Mary Moody Northen Theatre,
through July 16
Running time: 2 hrs, 30 min
The course of true love never did run smooth ... especially up six flights of stairs in an old New York City apartment building. Such is the romantic lesson of Barefoot in the Park, Neil Simon's early comedy about newlyweds in a nosebleed-high love nest. Its young lovers, Paul and Corie Bratter, must contend with not only the usual stresses in a weeklong marriage -- like the shocking little discoveries about each other's personal habits that you just never noticed before the wedding -- but also the physical strain of every trip home being like a hike up Pike's Peak. It's hard to be amorous -- or even attentive -- when you're desperately gulping oxygen.
The actors in this St. Edward's University Mary Moody Northen Theatre revival are nothing if not adept at conveying the punishment of climbing to the Bratters' connubial aerie. As telephone repairman Harry Pepper, Phil Ayliff gasps and wheezes like a grouper that's been plucked out of the East River and dropped in Times Square. As Mrs. Banks, mom to bride Corie, Babs George registers wide-eyed shock, as if all the systems in her body have abruptly undergone the equivalent of a Big Apple electrical blackout. And as young groom Paul, Bradley Carlin just collapses, a marionette whose strings have been severed. These actors' effusive depictions go a long way toward making this, ahem, tired running gag work.
By and large, that's true of the show overall. Director Melba Martinez has cast it with artists who are expressive and animated, and their vitality energizes the proceedings. Brooke Parker radiates the kind of moonstruck exuberance that belongs only to those young and madly in love; she flits and flies about Mark Porter's multilevel set like a pixy in springtime, and she lavishes affection on Carlin's Paul so ardently that you have to smile. Carlin is obligated by the script to be more reserved, but he shows enough reciprocity -- coupled with some sly deadpan facetiousness -- to be winning and for us to approve of his and Corie's match. Sacha Bodner manages to evoke the savoir-faire of a man twice his age and to play mild eccentricity in ways that spice up the character rather than drown it in mannerisms. And Babs George lights up the stage with a string of incandescent comic masterstrokes: a double take of dismay here, a strained laugh there, a telling pause, a laugh that melts into a look of total perplexity, a wince and a choke from an accidental swig of a martini, a face-forward fall over the back of a sofa. George is on a priceless comedic roll here -- continuing the one she started over at the State Theater in Women Who Steal -- and on the way she not only nails the laughs but creates an endearingly bewildered and vulnerable woman that we just like to be around. In fact, as performed by this company, all these characters are so appealing and congenial that you enjoy being in their presence -- a quality that is welcome here.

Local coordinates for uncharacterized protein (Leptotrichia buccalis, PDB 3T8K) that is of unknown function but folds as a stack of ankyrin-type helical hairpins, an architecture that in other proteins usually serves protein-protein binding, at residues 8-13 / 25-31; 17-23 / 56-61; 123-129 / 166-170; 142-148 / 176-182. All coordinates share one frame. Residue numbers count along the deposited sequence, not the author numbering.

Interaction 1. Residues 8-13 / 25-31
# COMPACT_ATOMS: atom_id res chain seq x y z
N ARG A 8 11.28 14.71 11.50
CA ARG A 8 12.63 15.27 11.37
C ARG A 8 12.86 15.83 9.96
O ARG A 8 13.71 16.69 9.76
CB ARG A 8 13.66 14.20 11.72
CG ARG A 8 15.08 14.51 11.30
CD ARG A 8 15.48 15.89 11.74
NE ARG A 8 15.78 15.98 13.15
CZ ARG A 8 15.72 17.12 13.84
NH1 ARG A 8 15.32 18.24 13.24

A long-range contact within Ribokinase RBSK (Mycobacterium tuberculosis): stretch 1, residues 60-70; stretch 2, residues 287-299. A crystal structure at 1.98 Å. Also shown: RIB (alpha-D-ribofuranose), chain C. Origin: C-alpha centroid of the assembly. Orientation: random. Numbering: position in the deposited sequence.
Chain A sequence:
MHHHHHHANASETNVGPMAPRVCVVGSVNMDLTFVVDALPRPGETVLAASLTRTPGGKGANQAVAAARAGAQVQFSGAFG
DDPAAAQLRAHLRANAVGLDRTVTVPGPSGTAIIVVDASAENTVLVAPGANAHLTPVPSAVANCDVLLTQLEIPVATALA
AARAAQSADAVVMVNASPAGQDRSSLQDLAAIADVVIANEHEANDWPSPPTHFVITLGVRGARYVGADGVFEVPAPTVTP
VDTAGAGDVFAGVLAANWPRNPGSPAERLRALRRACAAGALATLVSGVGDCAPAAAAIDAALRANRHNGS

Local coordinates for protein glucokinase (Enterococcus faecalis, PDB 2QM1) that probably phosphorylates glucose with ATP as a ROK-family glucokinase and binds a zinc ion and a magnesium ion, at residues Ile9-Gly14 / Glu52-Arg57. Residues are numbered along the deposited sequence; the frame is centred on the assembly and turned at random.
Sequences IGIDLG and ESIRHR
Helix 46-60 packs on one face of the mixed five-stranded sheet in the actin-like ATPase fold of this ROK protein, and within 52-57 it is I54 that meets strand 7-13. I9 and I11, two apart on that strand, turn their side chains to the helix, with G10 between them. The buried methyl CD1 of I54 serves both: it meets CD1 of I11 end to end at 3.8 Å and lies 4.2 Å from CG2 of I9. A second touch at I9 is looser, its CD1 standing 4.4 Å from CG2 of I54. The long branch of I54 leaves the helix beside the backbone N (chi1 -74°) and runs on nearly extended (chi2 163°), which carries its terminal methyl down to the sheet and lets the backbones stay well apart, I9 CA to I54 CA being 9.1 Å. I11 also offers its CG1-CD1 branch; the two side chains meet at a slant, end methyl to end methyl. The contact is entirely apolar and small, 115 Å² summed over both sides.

Barefoot in the Park may be one of Simon's historic successes, but 37 years after its debut the comedy no longer ranks among the playwright's most tightly crafted scripts. Like the stairway to the Bratters' apartment, the three-act structure takes us a loooong way for what is in the end a pretty modest affair. At heart, this is a play about that first big test for young marrieds, the one in which they see whether their love is strong enough to survive their differences as people, with the tale of a middle-aged widow who's also being tested, to see if she's ready for a second life, thrown in for good measure. Both conflicts are simple, straightforward, and can be dealt with directly and succinctly, but Simon took his time with them, like a realtor giving a roundabout tour of a property, padding the presentation with diversions and side stories. It may be pleasant -- and Simon's work here is -- but you can see where things could be moved along.
With Martinez's light directorial hand and the efforts of this lively cast, the shortcomings of Simon's script are easy enough to endure. We are in such pleasant company that we can wave away the meandering exposition and elongated set-ups of Act One, and the repetitious verbal sparring of Act Three. After all, these are the kind of nice folks that you'll do almost anything for, even hike up six flights in an old apartment building.
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